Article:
Partner: UNT Libraries Government Documents Department

Plasma mediated ablation of biological tissues with ultrashort laser pulses

Description: Plasma mediated ablation of collagen gels and porcine cornea was studied at various laser pulse durations in the range from 350 fs to 1 ns at 1,053 nm wavelength. A time resolved stress detection technique was employed to measure transient stress profiles and amplitudes. Optical microscopy was used to characterize ablation craters qualitatively, while a wide band acoustic transducer helped to quantify tissue mechanical response and the ablation threshold. The ablation threshold was measured as a function of laser pulse duration and linear absorption coefficient. For nanosecond pulses the ablation threshold was found to have a strong dependence on the linear absorption coefficient of the material. As the pulse length decreased into the subpicosecond regime the ablation threshold became insensitive to the linear absorption coefficient. The ablation efficiency was found to be insensitive to both the laser pulse duration and the linear absorption coefficient. High quality ablation craters with no thermal or mechanical damage to surrounding material were obtained with 350 fs laser pulses. The mechanism of optical breakdown at the tissue surface was theoretically investigated. In the nanosecond regime, optical breakdown proceeds as an electron collisional avalanche ionization initiated by thermal seed electrons. These seed electrons are created by heating of the tissue by linear absorption. In the ultrashort pulse range, optical breakdown is initiated by the multiphoton ionization of the irradiated medium (6 photons in case of tissue irradiated at 1,053 nm wavelength), and becomes less sensitive to the linear absorption coefficient. The energy deposition profile is insensitive to both the laser pulse duration and the linear absorption coefficient.
Date: March 8, 1995
Creator: Oraevsky, A.A.; DaSilva, L.B. & Feit, M.D.
Partner: UNT Libraries Government Documents Department

Equation of state measurements at extreme pressures using laser-driven shocks

Description: The regime of high density and extreme pressure in hydrogen is very difficult to approach theoretically since it is a strongly correlated, partially degenerate composite of molecules, atoms, and electrons. For this reason, a number of theoretical models of the EOS of hydrogen have been proposed. This makes reliable experimental data essential as a guide to theory. We have accessed this regime by shocking liquid D2 to pressures at and above the metallic transition where we measured the thermodynamic properties of the shocked state.
Date: December 3, 1998
Creator: Cauble, R C; Celliers, P M; Collins, G W; DaSilva, L B & Gold, D M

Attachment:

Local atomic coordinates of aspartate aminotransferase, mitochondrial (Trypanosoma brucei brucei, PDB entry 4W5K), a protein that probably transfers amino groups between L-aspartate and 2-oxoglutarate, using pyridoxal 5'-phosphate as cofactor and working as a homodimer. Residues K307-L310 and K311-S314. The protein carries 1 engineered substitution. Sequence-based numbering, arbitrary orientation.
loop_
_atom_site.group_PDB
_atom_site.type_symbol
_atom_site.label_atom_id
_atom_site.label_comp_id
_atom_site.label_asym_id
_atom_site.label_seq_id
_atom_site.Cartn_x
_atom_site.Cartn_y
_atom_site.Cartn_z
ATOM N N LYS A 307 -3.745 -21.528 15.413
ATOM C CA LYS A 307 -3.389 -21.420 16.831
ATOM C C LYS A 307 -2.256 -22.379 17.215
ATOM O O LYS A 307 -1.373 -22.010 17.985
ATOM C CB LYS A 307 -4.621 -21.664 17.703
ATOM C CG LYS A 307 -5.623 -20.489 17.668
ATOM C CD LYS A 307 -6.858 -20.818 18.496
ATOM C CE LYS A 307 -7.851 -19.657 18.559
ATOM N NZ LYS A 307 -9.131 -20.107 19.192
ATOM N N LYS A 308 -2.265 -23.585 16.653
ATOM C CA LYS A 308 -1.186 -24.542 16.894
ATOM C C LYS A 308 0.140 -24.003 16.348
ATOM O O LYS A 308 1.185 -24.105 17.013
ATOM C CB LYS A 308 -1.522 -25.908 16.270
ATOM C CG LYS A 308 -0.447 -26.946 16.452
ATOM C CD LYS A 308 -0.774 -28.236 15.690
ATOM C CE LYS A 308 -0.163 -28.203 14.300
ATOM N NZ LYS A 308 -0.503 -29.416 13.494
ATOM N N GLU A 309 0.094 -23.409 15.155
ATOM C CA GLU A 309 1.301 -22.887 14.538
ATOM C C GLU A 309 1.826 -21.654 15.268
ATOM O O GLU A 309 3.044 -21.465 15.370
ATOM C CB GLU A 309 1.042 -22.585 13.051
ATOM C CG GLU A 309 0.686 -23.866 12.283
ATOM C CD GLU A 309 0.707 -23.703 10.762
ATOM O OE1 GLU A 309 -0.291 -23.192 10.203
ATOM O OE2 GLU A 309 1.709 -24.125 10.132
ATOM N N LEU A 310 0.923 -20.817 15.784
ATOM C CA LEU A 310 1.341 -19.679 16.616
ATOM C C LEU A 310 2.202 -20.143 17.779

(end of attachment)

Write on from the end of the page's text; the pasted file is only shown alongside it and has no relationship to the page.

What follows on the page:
Partner: UNT Libraries Government Documents Department

Characterization and modeling of soft x-ray lasers

Description: This paper describes our theoretical, numerical, and experimental development of short-pulse-duration, high brightness, and enhanced coherence x-ray lasers (XRLs) as sources suitable for applications as imaging diagnostics for laser plasmas.
Date: October 1, 1995
Creator: Wan, A.S.; Cauble, R.; Celliers, P.; DaSilva, L.B.; Libby, S.B.; London, R.A. et al.
Partner: UNT Libraries Government Documents Department

Theory of recombination x-ray lasers based on optical-field ionization

Description: Ultrashort-pulse, high-intensity laser drivers have the potential for creating tabletop-size x-ray lasers by ionizing the target gas via the electric field of the laser pulse. For appropriate plasma conditions following ionization, lasing can occur during the subsequent rapid recombination. A review of the theory and modeling for these optical-field-ionized x-ray lasers is presented. Particular attention is given to the issues of electron beating and ionization-induced refraction. We summarize modeling in support of experiments where evidence of lasing in H-like Li at 135 {Angstrom} was obtained. In addition, we present modeling results for lasing in Li-like N at 247 {Angstrom}. We briefly discuss new applications appropriate for tabletop-size high-repetition-rate x-ray lasers.
Date: December 1, 1994
Creator: Eder, D.C.; Amendt, P.; DaSilva, L.B.; London, R.A.; Rosen, M.D.; Wilks, S.C. et al.
Partner: UNT Libraries Government Documents Department

Medical applications of ultrashort pulse lasers

Description: The characteristics of the ultrashort pulse laser (USPL, < 1 ps) ablation of biological tissues are investigated both theoretically and experimentally. Effective USPL parameters for minimal damage and high ablation rates are discussed.
Date: March 16, 1999
Creator: DaSilva, L.B.; Feit, M.D.; Kim, B.M. & Rubenchil, A.M.
Partner: UNT Libraries Government Documents Department

Progress in understanding and improving X-ray lasers